I guess he was inside and wanted out pretty badly.

A great project Gary.

-- I've been blessed with a father who liked to tinker in wood, and a wife who lets me tinker in wood. Southern Delaware karson_morrison@bigfoot.com †

View FunkadelicAlex's profile

FunkadelicAlex

146 posts in 1444 days


#4 posted 10-09-2011 05:23 AM

I can’t wait to read the rest. ESPECIALLY the part on the hinges. That seems to give me the most trouble overall.

-- Alex -- "I will one day write something intelligent, witty, or humorous here"

View Joe Lyddon's profile

Joe Lyddon

7950 posts in 2805 days


#5 posted 10-09-2011 06:20 AM

Hey Gary!

Good to see you! It has been awhile! LOL

A nice change of pace job for you to present to us…

But butt BUTT no joint any more complex than a BUTT Joint! LOL

Good tip about sealing the wood as soon as it is done… Mineral Oil being a good choice…

And the 20 year test period is really being very conservative to be sure it lives up to it’s design! LOL

A very NICE, Simple, Entry level project to help our beginners get off with a good project that will be used everyday in the kitchen! That is a Super Good project!

Thank you for dropping in again… Hope you have been OK getting your batteries charged…

Any idea of what your next major project will be?

-- Have Fun! Joe Lyddon - Alta Loma, CA USA - Home: http://www.WoodworkStuff.net ... My Small Gallery: http://www.ncwoodworker.net/pp/showgallery.php?ppuser=1389&cat=500"

View GaryK's profile

GaryK

10262 posts in 2741 days


#6 posted 10-09-2011 06:33 AM

Hey Joe, ( I always liked that song)

Never fear!
There is nothing but BUTT joints with screws & glue holding things together. It is better design than my old one. You will see.

The next major project: A scratch built Cyclone dust collector.

-- Gary - Never pass up the opportunity to make a mistake look like you planned it that way - Tyler, TX

View SPalm's profile

SPalm

4940 posts in 2635 days


#7 posted 10-09-2011 08:14 PM

Hey Gary, I’m in.
Or at least paying real close attention.

Steve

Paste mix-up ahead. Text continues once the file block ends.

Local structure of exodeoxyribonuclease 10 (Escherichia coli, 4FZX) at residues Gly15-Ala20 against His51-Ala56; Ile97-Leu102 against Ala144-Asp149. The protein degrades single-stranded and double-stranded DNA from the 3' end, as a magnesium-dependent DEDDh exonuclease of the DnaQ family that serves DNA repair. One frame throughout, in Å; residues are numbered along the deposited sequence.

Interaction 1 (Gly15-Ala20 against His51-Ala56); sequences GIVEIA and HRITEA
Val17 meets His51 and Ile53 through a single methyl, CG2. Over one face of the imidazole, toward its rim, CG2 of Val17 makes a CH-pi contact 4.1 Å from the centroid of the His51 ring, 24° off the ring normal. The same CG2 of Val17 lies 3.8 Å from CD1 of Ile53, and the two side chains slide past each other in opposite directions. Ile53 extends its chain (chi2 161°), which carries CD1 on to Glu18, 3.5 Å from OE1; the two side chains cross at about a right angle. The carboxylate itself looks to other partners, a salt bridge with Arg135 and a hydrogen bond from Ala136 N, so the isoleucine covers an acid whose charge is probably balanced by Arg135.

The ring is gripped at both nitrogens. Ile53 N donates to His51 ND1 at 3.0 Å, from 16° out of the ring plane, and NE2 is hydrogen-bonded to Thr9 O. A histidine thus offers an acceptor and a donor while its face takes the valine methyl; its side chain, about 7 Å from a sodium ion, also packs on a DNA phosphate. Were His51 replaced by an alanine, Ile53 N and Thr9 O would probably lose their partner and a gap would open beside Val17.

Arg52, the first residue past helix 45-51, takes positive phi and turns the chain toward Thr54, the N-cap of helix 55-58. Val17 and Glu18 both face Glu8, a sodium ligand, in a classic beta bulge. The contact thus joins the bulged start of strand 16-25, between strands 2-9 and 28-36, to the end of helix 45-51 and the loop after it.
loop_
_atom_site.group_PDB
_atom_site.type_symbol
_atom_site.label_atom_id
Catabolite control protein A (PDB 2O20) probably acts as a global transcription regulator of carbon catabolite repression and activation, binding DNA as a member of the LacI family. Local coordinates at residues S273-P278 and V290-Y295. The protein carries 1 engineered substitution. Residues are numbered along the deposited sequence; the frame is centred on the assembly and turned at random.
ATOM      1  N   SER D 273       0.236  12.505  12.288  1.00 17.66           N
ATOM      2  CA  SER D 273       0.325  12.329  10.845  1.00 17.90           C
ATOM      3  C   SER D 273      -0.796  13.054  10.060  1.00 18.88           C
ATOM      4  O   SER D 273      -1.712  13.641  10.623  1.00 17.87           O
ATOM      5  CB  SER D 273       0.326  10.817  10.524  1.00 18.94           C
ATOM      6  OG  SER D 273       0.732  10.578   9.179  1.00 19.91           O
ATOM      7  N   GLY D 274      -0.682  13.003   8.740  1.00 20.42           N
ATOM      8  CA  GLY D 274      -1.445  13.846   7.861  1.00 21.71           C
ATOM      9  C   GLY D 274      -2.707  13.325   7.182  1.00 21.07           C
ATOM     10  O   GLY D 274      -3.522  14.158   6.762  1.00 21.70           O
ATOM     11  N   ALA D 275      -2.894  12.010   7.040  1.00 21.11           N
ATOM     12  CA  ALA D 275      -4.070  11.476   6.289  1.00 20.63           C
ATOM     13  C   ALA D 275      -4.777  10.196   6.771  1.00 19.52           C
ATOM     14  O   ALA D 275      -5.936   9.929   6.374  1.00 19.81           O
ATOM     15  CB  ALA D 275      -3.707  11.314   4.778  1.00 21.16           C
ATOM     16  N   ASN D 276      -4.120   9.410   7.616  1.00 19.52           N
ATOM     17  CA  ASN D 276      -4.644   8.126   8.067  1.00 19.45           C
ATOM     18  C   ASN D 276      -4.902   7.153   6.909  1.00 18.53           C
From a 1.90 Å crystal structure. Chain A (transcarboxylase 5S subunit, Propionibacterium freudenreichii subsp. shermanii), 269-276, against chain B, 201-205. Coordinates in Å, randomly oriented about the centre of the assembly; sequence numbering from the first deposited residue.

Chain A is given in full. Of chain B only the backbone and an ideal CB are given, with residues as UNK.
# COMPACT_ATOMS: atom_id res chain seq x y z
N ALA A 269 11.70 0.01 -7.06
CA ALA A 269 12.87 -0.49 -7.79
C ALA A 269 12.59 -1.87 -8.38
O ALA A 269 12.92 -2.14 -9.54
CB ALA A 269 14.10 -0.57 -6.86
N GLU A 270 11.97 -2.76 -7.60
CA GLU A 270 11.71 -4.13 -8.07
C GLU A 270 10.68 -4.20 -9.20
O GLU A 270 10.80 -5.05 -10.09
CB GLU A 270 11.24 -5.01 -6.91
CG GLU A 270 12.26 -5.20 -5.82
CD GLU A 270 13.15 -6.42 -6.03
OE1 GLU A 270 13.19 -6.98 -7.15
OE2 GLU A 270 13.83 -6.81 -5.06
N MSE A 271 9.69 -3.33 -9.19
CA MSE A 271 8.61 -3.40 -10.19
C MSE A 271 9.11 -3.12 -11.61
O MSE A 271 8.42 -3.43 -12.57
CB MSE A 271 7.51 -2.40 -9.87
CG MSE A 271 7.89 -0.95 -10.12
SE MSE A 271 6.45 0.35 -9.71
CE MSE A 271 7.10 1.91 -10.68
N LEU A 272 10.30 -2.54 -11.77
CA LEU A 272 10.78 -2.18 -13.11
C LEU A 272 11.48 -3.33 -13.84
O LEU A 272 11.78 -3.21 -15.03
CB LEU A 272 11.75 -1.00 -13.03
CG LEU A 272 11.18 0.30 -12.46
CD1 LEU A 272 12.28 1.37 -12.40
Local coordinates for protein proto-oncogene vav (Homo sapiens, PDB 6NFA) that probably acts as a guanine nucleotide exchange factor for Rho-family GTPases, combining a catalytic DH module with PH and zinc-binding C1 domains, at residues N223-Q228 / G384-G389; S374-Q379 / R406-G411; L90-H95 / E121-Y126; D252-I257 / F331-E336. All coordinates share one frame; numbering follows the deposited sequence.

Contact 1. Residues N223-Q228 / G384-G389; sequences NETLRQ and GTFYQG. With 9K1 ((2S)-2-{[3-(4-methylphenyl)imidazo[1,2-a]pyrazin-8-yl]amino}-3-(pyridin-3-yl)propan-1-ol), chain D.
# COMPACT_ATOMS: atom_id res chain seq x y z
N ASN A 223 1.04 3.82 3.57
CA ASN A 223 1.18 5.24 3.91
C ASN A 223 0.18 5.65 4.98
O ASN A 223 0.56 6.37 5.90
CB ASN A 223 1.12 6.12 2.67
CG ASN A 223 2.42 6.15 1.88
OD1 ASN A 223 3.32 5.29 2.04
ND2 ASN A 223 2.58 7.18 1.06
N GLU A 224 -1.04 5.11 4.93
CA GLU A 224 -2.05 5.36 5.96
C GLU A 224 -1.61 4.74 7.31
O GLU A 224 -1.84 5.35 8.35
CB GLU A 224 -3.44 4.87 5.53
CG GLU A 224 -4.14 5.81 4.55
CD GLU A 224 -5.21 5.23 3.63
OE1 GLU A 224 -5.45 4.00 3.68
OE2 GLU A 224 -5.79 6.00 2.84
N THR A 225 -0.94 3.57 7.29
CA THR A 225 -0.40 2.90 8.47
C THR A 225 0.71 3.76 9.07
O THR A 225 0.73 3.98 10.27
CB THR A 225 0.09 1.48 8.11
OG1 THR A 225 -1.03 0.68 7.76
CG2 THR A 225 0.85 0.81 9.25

-- -- I'm no rocket surgeon

View romansfivefive's profile

romansfivefive

299 posts in 2526 days


#8 posted 10-09-2011 08:34 PM

Hi Gary I am not interested in this project, but if you ever do anything with inlays let me know.

-- The CNC machine can either produce the work of art you imagined, or very decorative firewood.

View Rustic's profile

Rustic

3156 posts in 2349 days


#9 posted 10-09-2011 09:50 PM

I’m in

-- www.carvingandturningsbyrick.com, Rick Kruse, Grand Rapids, MI

View jackass's profile

jackass

350 posts in 2466 days


#10 posted 10-09-2011 10:27 PM

As usual Gary, a profound idea and a helpful post. I always enjoy your input. I especially enjoyed your Dining Suite, they don’t come any better.
Jack

-- Jack Keefe Shediac NB Canada

View CartersWhittling's profile

CartersWhittling

451 posts in 1427 days


#11 posted 10-20-2011 07:52 PM

Nice bread box, perhaps another project to make for my mom some time. A design idea to consider would be a door made like an end grain cutting board so you could use it as one without the wear a face grain door would see?

-- And whatsoever ye do, do it heartily, as to the Lord... Colossians 3:23 http://carterswhittling.wordpress.com/

View GaryK's profile

GaryK

10262 posts in 2741 days


#12 posted 10-20-2011 09:43 PM

CartersWhittling – You could always make the door with end grain, but since is a beginners course I won’t go into that.

Besides that, it’s really meant for making sandwiches and the most action it will get is to cut one in half. I have been using my old one for about 20 years and it shows no real sign of wear other than scratches. Regular knifes used will at most have a serrated edge. Nothing really sharp.

If you make one I’d really like to see it!

-- Gary - Never pass up the opportunity to make a mistake look like you planned it that way - Tyler, TX